You are here:

Effects of prior knowledge and concept-map structure on disorientation, cognitive load, and learning
ARTICLE

, , , ,

Learning and Instruction Volume 19, Number 5, ISSN 0959-4752 Publisher: Elsevier Ltd

Abstract

This study explored the effects of prior knowledge (high vs. low; HPK and LPK) and concept-map structure (hierarchical vs. network; HS and NS) on disorientation, cognitive load, and learning from non-linear documents on “the infection process of a retrograde virus (HIV)”. Participants in the study were 24 adults. Overall subjective ratings of disorientation and cognitive load, as well as detailed analysis of eye movement and navigation data were used. The results showed that LPK learners gained equal factual knowledge from the HS and NS concept maps, gained more conceptual knowledge from the HS concept map, and had to invest less mental effort in the posttest after learning with the HS concept map. On the other hand, HPK learners gained more factual knowledge from the HS concept map than from the NS concept map, and gained equal conceptual knowledge from both concept-map structures. Also, LPK learners experienced higher disorientation during learning with the NS concept map than the HS map, whereas no differential effect of concept-map structure was found for HPK learners. Both LPK and HPK learners invested less mental effort in processing the HS concept map. The eye tracking and navigation data provided more detailed insight into these findings.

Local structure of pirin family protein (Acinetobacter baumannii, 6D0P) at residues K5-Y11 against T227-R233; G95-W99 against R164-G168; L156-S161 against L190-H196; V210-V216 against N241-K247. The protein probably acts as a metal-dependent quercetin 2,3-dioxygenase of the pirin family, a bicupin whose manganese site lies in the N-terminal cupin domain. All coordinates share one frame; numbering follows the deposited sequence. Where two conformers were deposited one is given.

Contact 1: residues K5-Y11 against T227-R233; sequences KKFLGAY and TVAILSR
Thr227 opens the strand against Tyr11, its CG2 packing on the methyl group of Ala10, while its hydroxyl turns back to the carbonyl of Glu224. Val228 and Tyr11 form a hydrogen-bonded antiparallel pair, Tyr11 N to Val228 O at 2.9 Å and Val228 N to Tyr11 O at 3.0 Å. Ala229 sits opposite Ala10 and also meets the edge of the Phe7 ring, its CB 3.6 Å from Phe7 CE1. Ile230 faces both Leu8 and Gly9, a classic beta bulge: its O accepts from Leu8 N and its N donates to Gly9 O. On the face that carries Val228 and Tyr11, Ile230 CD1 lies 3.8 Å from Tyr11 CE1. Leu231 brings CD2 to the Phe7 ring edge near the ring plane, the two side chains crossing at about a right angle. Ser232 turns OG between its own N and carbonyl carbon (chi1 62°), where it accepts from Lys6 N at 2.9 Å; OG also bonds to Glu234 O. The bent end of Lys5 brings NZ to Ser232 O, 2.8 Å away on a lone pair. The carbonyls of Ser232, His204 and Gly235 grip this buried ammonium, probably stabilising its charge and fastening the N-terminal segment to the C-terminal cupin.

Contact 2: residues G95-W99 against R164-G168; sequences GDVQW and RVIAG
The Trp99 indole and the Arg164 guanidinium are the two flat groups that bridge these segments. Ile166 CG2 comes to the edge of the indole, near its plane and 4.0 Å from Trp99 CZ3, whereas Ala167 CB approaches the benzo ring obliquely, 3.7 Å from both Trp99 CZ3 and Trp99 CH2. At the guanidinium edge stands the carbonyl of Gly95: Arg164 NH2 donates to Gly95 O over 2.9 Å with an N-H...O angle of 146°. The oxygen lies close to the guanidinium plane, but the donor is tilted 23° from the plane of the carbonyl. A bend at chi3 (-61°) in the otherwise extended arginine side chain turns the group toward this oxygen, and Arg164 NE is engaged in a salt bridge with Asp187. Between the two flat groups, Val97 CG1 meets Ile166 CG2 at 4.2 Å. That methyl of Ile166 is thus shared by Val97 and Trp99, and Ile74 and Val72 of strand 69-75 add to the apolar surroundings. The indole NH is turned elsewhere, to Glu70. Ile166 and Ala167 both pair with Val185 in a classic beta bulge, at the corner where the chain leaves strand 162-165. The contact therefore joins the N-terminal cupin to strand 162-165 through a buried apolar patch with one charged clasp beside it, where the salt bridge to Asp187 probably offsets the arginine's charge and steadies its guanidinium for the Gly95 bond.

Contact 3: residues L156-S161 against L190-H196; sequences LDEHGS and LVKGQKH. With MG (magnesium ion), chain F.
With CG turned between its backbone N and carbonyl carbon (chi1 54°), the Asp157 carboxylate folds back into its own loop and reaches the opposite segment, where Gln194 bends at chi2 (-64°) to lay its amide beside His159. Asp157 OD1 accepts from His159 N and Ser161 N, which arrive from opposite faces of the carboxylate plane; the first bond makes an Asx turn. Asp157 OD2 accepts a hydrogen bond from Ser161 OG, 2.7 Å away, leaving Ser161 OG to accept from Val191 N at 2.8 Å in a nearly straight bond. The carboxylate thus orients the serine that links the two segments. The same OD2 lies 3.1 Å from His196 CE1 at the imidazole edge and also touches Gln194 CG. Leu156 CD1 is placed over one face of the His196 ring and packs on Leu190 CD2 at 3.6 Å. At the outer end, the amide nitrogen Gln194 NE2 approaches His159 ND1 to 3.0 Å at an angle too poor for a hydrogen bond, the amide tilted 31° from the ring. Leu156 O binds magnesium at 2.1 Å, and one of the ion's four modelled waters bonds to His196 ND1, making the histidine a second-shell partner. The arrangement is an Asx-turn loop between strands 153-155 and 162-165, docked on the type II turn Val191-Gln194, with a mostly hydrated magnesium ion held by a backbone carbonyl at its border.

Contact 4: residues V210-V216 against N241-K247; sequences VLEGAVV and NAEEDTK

Citation

Amadieu, F., van Gog, T., Paas, F., Tricot, A. & Mariné, C. (2009). Effects of prior knowledge and concept-map structure on disorientation, cognitive load, and learning. Learning and Instruction, 19(5), 376-386. Elsevier Ltd. Retrieved October 18, 2019 from .

This record was imported from Learning and Instruction on January 29, 2019. Learning and Instruction is a publication of Elsevier.

Full text is availabe on Science Direct: http://dx.doi.org/10.1016/j.learninstruc.2009.02.005

Keywords